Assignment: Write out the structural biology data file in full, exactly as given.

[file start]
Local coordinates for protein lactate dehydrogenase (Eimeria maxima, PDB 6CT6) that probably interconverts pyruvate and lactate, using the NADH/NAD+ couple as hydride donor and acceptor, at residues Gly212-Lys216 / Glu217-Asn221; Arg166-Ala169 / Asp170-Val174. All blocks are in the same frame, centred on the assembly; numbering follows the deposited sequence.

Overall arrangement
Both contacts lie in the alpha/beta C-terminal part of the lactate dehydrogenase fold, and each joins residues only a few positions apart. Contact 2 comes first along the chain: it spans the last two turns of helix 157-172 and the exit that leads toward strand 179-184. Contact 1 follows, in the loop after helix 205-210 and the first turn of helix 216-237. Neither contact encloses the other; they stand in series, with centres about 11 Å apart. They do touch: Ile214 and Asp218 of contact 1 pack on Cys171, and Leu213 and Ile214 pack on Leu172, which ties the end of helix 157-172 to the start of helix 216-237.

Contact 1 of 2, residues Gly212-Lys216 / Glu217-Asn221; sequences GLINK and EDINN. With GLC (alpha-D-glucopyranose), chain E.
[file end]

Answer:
Local coordinates for protein lactate dehydrogenase (Eimeria maxima, PDB 6CT6) that probably interconverts pyruvate and lactate, using the NADH/NAD+ couple as hydride donor and acceptor, at residues Gly212-Lys216 / Glu217-Asn221; Arg166-Ala169 / Asp170-Val174. All blocks are in the same frame, centred on the assembly; numbering follows the deposited sequence.

Overall arrangement
Both contacts lie in the alpha/beta C-terminal part of the lactate dehydrogenase fold, and each joins residues only a few positions apart. Contact 2 comes first along the chain: it spans the last two turns of helix 157-172 and the exit that leads toward strand 179-184. Contact 1 follows, in the loop after helix 205-210 and the first turn of helix 216-237. Neither contact encloses the other; they stand in series, with centres about 11 Å apart. They do touch: Ile214 and Asp218 of contact 1 pack on Cys171, and Leu213 and Ile214 pack on Leu172, which ties the end of helix 157-172 to the start of helix 216-237.

Contact 1 of 2, residues Gly212-Lys216 / Glu217-Asn221; sequences GLINK and EDINN. With GLC (alpha-D-glucopyranose), chain E.